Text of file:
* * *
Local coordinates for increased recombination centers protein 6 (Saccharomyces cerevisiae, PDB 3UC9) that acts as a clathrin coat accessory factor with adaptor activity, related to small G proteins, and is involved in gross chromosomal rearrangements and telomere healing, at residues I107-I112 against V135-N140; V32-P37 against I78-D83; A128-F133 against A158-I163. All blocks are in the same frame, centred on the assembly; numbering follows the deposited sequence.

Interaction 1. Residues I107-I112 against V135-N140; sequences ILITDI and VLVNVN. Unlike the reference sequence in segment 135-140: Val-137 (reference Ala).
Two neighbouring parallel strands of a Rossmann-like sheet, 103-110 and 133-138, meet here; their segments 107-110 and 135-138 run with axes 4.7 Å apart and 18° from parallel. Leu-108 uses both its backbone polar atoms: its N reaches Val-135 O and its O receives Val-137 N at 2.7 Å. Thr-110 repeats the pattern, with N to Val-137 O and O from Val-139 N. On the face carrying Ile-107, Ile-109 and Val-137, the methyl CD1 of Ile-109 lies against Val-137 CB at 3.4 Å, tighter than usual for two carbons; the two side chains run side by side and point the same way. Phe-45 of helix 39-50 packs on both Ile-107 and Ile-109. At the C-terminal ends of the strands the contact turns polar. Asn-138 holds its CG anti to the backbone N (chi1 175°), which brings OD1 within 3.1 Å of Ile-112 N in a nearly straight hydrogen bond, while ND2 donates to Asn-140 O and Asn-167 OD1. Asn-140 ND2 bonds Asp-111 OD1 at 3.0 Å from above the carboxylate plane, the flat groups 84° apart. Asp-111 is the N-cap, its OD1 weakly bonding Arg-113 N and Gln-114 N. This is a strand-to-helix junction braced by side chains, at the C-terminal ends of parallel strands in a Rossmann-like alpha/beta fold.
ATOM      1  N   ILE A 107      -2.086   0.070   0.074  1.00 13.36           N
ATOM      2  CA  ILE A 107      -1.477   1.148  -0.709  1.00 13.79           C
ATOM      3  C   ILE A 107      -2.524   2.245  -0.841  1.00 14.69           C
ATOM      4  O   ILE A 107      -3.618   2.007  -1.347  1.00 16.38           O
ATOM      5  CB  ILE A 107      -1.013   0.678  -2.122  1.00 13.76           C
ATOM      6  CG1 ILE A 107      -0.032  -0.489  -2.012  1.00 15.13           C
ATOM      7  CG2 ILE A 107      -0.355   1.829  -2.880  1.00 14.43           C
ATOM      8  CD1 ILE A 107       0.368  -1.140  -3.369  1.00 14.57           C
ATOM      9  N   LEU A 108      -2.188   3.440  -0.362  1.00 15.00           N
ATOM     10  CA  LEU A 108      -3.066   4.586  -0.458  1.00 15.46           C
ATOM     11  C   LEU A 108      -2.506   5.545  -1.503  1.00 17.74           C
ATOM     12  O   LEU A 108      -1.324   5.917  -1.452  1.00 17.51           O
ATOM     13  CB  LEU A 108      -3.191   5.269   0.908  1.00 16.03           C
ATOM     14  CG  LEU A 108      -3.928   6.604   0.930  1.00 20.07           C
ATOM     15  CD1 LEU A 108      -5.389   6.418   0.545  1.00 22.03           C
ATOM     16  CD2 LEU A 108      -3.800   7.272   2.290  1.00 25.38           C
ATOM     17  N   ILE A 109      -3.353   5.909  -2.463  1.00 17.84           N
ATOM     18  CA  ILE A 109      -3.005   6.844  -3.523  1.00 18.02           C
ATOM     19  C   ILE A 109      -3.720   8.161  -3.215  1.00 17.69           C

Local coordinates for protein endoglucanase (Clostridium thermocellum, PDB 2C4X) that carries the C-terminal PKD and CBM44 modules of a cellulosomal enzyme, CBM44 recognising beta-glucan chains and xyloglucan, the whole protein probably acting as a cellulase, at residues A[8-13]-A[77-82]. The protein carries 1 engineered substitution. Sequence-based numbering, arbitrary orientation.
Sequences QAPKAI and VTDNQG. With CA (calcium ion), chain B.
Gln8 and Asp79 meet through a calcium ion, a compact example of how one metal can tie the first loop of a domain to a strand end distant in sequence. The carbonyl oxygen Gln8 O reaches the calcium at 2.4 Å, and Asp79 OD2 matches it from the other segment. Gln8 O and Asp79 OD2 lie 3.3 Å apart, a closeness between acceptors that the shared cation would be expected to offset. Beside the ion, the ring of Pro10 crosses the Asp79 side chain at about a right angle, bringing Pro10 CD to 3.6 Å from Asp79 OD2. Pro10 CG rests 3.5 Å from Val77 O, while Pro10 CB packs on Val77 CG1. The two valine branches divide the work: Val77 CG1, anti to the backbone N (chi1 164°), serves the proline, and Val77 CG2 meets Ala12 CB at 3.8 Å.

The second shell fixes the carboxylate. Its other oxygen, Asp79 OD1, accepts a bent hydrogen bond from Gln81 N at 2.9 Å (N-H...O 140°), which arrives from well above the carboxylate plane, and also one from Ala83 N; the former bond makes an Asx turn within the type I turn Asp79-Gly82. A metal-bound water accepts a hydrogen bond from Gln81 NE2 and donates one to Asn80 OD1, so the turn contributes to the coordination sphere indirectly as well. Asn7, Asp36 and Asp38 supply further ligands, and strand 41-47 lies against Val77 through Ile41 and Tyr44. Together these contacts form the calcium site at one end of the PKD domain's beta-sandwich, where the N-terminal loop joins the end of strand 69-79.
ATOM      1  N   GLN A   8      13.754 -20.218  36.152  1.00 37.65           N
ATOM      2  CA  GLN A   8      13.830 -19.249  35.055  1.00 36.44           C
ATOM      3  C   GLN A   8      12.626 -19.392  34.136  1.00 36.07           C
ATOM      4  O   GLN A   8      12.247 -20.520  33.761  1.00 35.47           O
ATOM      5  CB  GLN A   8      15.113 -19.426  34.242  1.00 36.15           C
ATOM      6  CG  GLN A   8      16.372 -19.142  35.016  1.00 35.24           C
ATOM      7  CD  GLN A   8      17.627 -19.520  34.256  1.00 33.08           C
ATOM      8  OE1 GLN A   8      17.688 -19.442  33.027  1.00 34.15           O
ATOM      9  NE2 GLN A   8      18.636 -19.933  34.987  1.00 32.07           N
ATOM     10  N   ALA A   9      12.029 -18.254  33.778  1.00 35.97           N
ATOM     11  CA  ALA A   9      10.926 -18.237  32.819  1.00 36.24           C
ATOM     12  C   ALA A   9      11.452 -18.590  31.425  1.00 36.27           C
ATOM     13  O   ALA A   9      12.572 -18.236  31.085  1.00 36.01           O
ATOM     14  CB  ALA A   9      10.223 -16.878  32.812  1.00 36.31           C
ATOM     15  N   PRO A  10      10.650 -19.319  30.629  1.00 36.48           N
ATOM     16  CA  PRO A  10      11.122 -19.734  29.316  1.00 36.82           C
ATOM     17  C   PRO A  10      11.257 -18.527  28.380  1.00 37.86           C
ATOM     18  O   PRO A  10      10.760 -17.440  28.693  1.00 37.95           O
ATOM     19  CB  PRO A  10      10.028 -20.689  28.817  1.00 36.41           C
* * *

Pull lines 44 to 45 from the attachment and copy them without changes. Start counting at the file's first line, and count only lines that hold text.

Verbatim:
ATOM     18  O   PRO A  10      10.760 -17.440  28.693  1.00 37.95           O
ATOM     19  CB  PRO A  10      10.028 -20.689  28.817  1.00 36.41           C